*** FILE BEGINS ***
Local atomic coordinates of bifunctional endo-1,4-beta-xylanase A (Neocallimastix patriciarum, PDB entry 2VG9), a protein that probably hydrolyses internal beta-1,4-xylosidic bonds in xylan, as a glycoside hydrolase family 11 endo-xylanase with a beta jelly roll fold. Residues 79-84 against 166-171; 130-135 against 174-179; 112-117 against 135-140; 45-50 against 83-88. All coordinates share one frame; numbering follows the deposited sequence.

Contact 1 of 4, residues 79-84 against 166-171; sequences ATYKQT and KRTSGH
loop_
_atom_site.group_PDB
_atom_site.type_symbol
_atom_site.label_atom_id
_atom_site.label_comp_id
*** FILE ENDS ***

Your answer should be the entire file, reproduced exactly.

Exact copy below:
Local atomic coordinates of bifunctional endo-1,4-beta-xylanase A (Neocallimastix patriciarum, PDB entry 2VG9), a protein that probably hydrolyses internal beta-1,4-xylosidic bonds in xylan, as a glycoside hydrolase family 11 endo-xylanase with a beta jelly roll fold. Residues 79-84 against 166-171; 130-135 against 174-179; 112-117 against 135-140; 45-50 against 83-88. All coordinates share one frame; numbering follows the deposited sequence.

Contact 1 of 4, residues 79-84 against 166-171; sequences ATYKQT and KRTSGH
loop_
_atom_site.group_PDB
_atom_site.type_symbol
_atom_site.label_atom_id
_atom_site.label_comp_id